From I-10, take exit 117 for CA Hwy 62 toward 29 Palms/Yucca Valley. This will allow you to access the West Entrance, the North Entrance, Black Rock, and Indian Cove.
Take exit 168 off I-10 to come in at the park's South Entrance.
Joshua Tree National Park is open 24 hours a day and may be visited at any time of the year. Visitation increases as temperatures moderate in the fall, peaks during the spring wildflower season, and diminishes during the heat of summer. Some areas of the park are designated for day use only. Visitor centers keep separate hours; please see descriptions.
Days are typically clear with less than 25% humidity. Temperatures are most comfortable in the spring and fall, with an average highs around 85°F (29°C) and average lows around 50°F (10°C) respectively. Winter brings cooler days, around 60°F (15°C), and freezing nights. It occasionally snows at higher elevations. Summers are hot, over 100°F (38°C) during the day and not cooling much below 75°F (24°C) at night.
7-day vehicle permit, admitting the passengers of a single, non-commercial vehicle on the day of purchase and for the next six days.
Motorcycle or Bicycle Entrance Fee - $12.00
7-day entrance permit, per motorcycle or bicycle.
Walk-in Entrance Fee - $12.00
7-day entrance fee, per person on foot.
Non-commercial Groups - Per Person - $12.00
Per-person fee charged to non-commercial groups entering in a vehicle with a capacity of 16 passengers or more.
Joshua Tree National Park Annual Pass - $40.00
This pass is valid for 12 months from the month of purchase. It covers the entrance fee to Joshua Tree National Park for the pass signee and accompanying passengers entering in a single, non-commercial vehicle. Joshua Tree Annual Passes are available at park entrance stations and visitor centers.
The first stop for park visitors headed towards the West Entrance. Located in the village of Joshua Tree on Park Blvd. just south of Hwy 62. Exhibits, bookstore, cafe, flush toilets onsite; public telephone and showers nearby.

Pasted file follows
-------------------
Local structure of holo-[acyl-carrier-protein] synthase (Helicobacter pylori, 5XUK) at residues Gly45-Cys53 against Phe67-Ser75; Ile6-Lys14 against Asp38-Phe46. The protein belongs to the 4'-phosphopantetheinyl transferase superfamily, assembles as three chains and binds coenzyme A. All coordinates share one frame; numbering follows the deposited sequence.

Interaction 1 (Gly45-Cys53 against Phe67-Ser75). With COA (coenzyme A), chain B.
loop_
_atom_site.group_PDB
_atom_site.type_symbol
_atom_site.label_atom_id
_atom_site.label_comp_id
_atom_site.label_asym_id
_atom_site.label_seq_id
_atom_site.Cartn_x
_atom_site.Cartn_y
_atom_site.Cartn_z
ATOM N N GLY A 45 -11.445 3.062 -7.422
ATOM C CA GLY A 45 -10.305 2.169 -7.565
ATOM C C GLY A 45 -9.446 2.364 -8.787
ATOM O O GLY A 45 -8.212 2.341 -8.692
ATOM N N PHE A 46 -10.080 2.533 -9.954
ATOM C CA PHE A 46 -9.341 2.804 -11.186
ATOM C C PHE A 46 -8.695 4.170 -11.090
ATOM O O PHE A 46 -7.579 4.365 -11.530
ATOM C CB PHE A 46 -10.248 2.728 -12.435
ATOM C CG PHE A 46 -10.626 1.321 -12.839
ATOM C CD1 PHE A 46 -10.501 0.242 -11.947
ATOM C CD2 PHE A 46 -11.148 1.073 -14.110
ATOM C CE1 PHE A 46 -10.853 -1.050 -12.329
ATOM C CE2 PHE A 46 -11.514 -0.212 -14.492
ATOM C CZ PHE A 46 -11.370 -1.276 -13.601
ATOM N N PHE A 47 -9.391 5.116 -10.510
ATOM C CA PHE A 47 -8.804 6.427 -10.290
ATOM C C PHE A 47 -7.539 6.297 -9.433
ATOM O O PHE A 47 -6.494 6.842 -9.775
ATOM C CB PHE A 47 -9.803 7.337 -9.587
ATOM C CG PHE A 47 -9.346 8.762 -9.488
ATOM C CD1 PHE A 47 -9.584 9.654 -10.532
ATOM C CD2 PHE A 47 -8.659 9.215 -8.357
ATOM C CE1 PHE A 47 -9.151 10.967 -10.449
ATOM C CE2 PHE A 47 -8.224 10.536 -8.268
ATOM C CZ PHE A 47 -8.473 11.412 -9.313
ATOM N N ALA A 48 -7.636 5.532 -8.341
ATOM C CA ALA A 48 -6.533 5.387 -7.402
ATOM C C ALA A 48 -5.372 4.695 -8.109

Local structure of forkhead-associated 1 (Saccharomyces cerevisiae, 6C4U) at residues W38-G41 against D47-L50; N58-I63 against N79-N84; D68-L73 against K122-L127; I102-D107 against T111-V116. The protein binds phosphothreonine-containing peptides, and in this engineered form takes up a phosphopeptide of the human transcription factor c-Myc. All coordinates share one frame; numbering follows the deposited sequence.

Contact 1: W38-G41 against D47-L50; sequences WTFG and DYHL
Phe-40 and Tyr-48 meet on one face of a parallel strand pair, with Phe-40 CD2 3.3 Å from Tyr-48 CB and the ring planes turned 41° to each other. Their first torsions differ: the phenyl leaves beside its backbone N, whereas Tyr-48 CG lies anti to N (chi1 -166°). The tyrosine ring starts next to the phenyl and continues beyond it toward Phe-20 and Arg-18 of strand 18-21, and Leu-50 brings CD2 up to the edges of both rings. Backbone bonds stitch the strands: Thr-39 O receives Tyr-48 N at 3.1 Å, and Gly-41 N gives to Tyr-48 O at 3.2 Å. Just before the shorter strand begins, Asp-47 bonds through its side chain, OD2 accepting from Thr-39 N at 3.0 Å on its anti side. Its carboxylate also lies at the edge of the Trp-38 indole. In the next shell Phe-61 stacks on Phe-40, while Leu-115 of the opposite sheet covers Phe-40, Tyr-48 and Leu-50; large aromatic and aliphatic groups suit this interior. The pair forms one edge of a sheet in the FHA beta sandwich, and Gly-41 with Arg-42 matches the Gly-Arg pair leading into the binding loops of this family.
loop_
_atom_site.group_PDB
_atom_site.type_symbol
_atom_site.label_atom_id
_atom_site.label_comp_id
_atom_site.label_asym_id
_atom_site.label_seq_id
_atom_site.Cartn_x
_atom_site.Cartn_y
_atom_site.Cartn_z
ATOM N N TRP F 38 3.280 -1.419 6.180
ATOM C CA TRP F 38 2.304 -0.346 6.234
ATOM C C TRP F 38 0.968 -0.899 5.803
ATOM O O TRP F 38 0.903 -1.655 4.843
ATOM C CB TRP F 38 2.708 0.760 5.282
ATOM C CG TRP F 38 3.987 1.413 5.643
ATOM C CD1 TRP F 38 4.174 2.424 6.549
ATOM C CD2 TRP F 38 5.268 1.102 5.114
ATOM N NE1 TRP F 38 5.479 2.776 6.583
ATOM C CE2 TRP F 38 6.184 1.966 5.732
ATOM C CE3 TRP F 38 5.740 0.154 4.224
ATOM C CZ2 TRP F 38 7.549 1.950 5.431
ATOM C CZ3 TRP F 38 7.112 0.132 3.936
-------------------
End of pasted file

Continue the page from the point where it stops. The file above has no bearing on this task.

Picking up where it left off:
Located in the heart of beautiful Black Rock Campground. Bookstore, water, flush toilets, picnic area.
Welcome to Joshua Tree!
Joshua Tree National Park is open year-round. There are few facilities within the park's 792,510 acres, making Joshua Tree a true desert wilderness just a few hours outside Los Angeles, San Diego, Las Vegas, and Phoenix. About 1.4 million visitors come to the park each year to enjoyactivitiessuch as hiking, camping, photography, rock climbing, and simply enjoying the serene desert scenery. The busy season in Joshua Tree runs from October through May.
Permits & Reservations for recreational activities including camping and Keys Ranch tours; commercial uses including filming and photography; special uses such as weddings; and conducting scientific research in the park.
There are no Goods & Services available within the park. You should bring whatever you will need during your stay, including plenty of water. Nearby communities can fulfill needs for groceries, supplies, and lodging.
Though beautiful, the desert environment can be harsh and unforgiving. Preparedness is critical for your Safety.
Always keep an ample supply of water with you while traveling through the park, whether driving or hiking. We recommend a minimum of one gallon of water per person, per day; hikers and cyclists should carry two gallons per person, per day.
Avoid strenuous activity during times of extreme heat.
Protect yourself from the sun by wearing sunscreen, sunglasses, and a hat.
Desert weather can change swiftly and dramatically. Knowing the forecast is an important part of preparing for your Joshua Tree visit. The National Weather Service forecast for Joshua Tree National Park is a good starting point. Note that this forecast zone covers a vast area with elevations ranging from 536 feet (163 m) in the park's extreme southeast corner to 5,814 feet (1,773 m) atop Quail Mountain. Conditions may vary greatly depending on your exact location within the park. Remember, your safety is your responsibility.
Curious about current conditions in the park? Take a look at the air quality webcam on Belle Mountain, where you will also find recent weather and ozone measurements taken at Black Rock.
Minimize Your Impact
In 2014, a record 1.6 million people visited Joshua Tree. 2015 broke that record by an astonishing 27%, with visitation exceeding 2 million for the first time ever. As more and more people discover the stark beauty of the desert, it grows ever more important to take care to minimize the impacts of your visit. Learn about the seven principles of Leave No Trace and find out how you can help keep the park landscape pristine for future visitors.